Sun | Jan 20, 2019

Hylton Dennis | Manifestly separate banks from securities dealers

Published:Tuesday | May 22, 2018 | 12:00 AM
Hylton Dennis
Governor of the Bank of Jamaica, Brian Wynter.

It is a canonical or fundamental regulatory principle, and the practice of prudent fiscal governance, to manifestly separate banks from securities dealers - capital from credit - based on their distinctly opposite risk profiles.

Capital is raised, primarily, by the sale of mitigated risk securities facilitated by broker intermediaries. Credit is extended primarily by banks, as loans, mainly for the guarantee of pledged security.

Despite having distinct regulatory agencies, namely, the Bank of Jamaica (BOJ) and the Financial Services Commission (FSC), Jamaica does not conform with this prudent convention. The new minister of finance, Dr Nigel Clarke, must give the order for the separation as a matter of urgency.

Ironically, the dominance of bank representatives on the board of the Jamaica Stock Exchange (JSE) revealed the intolerable regulatory breach.

Like all other business enterprises, banks can use the capital-raising facility of the stock exchange to soundly finance their operations as an alternative to the significantly more burdensome option of borrowing. That is what stock exchanges are for. They should compete as the rivals of banks and other moneylenders.

So if banks end up controlling the stock exchange, it is very likely, as it is in Jamaica, to have a stifling effect on the capacity of the productive sector to raise cheap capital for expansion. It is anathema to growing the national economy.

The Fair Trading Commission and the Consumer Affairs Commission should have been aware of this and taken effective legal steps to challenge and change the composition of ownership of the Jamaica Stock Exchange. Like the BOJ and the FSC, they fail to adequately justify their existence and give credible accounts of their stewardship.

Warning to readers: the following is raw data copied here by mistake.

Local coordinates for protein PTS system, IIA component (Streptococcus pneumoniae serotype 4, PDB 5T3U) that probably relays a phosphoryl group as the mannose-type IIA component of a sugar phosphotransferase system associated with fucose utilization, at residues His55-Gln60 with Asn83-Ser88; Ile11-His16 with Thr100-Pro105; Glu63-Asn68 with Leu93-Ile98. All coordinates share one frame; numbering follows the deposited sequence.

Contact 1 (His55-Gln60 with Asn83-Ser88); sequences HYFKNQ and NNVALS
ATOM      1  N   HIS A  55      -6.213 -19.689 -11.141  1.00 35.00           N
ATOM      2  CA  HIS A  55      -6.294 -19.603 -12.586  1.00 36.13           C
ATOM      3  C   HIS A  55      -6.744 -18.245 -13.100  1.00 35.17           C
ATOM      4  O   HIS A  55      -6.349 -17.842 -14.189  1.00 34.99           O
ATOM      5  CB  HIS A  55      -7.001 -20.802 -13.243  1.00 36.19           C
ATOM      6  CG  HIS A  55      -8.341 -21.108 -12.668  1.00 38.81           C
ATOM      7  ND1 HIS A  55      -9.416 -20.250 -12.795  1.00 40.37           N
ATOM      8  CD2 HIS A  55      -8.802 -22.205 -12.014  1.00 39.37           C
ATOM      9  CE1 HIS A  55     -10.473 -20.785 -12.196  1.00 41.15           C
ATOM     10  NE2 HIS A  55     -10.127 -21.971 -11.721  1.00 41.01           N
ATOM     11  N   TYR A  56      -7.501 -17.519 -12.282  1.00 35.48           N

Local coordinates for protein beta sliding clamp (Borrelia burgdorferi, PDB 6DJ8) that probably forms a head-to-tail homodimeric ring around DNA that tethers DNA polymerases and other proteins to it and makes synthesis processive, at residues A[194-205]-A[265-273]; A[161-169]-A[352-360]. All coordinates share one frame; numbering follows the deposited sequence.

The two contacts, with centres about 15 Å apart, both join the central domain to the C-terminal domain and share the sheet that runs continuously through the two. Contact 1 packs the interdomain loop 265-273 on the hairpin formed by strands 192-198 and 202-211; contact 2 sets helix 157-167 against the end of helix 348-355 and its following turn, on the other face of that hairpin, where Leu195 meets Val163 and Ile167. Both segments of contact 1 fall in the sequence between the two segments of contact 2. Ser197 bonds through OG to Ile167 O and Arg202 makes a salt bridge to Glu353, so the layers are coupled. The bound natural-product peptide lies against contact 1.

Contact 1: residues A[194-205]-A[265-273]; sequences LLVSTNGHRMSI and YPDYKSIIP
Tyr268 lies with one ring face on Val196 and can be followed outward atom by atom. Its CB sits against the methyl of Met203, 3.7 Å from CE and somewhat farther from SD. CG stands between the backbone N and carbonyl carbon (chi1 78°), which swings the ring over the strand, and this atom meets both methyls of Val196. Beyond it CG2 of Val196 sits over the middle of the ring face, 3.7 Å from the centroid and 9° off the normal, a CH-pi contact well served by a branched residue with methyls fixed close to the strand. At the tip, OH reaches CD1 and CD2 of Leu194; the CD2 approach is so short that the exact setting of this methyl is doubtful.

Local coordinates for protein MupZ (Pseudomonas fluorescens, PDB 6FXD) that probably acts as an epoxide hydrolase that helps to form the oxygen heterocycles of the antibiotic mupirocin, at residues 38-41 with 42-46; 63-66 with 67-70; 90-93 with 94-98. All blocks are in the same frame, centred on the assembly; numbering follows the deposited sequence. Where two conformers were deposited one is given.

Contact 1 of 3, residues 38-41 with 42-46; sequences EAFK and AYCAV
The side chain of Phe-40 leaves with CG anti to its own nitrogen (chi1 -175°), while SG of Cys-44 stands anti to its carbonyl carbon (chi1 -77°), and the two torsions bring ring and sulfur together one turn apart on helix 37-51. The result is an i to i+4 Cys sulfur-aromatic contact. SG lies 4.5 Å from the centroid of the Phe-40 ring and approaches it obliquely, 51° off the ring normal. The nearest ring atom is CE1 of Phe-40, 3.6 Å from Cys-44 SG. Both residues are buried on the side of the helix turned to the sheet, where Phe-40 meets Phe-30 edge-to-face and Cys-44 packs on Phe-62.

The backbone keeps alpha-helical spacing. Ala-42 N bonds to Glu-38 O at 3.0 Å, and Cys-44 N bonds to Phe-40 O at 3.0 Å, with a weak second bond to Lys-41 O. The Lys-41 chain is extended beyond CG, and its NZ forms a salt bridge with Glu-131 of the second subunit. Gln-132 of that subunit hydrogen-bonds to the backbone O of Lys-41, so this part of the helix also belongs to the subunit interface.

Therefore, it is little wonder that the finance minister is about to set up one duplicitous entity called a fiscal council to replace another called Economic Policy Oversight Committee. When the BOJ was worthy of its calling, the functions of all the named and contemplated entities were subsumed within its remit.




The controversial, long-overdue report of the Financial Sector Adjustment Company (FINSAC) enquiry is not needed to establish that reckless fiscal management by the Jamaican Government of the 1990s was the greatest contributing factor to the financial meltdown of the national economy during that period.

It follows from that also that the then Government lost its moral authority to clean up its own mess and, not surprisingly, made a mess of what it claimed to be a resolution, through FINSAC, resulting in genocidal decimation of indigenous entrepreneurial participation in the economy. The focus of the economic holocaust was disingenuously narrowed to a business-sector crisis, denoted by the creation of FINSAC. However, the required intervention proved otherwise.

Instead of using the effective agency of revolutionary national regulatory adjustment, the Government used FINSAC as the politically expedient resolution. As it now turns out, this was no solution. The stillborn enquiry report and the persistence of regulatory laxity, as cited with the board of the Jamaica Stock Exchange, among other recurring fiscal lapses, decades later, prove this.

It is appalling that BOJ Governor Brian Wynter regards as mere evidence of healthy competition the oligarchic shifting of the national banking culture from interest-driven core savings and loans to an untenable fee-based earning model.

Without the alternative facility of the Jamaica Stock Exchange to raise cheap capital, the export manufacturing and other economic sectors cannot survive under the existing banking regime. So manifestly separating banks and securities dealers by forbidding banks to continue being dominant securities dealers and controllers of the JSE is absolutely imperative!

I hope Minister Clarke will heed my call to let good fiscal sense prevail, proving that the recent resistance of a member of parliament to fix it legislatively was not indicative of the powerful sway of graft over the current Government.

- Hylton W. Dennis is a journalist and publisher. Email feedback to and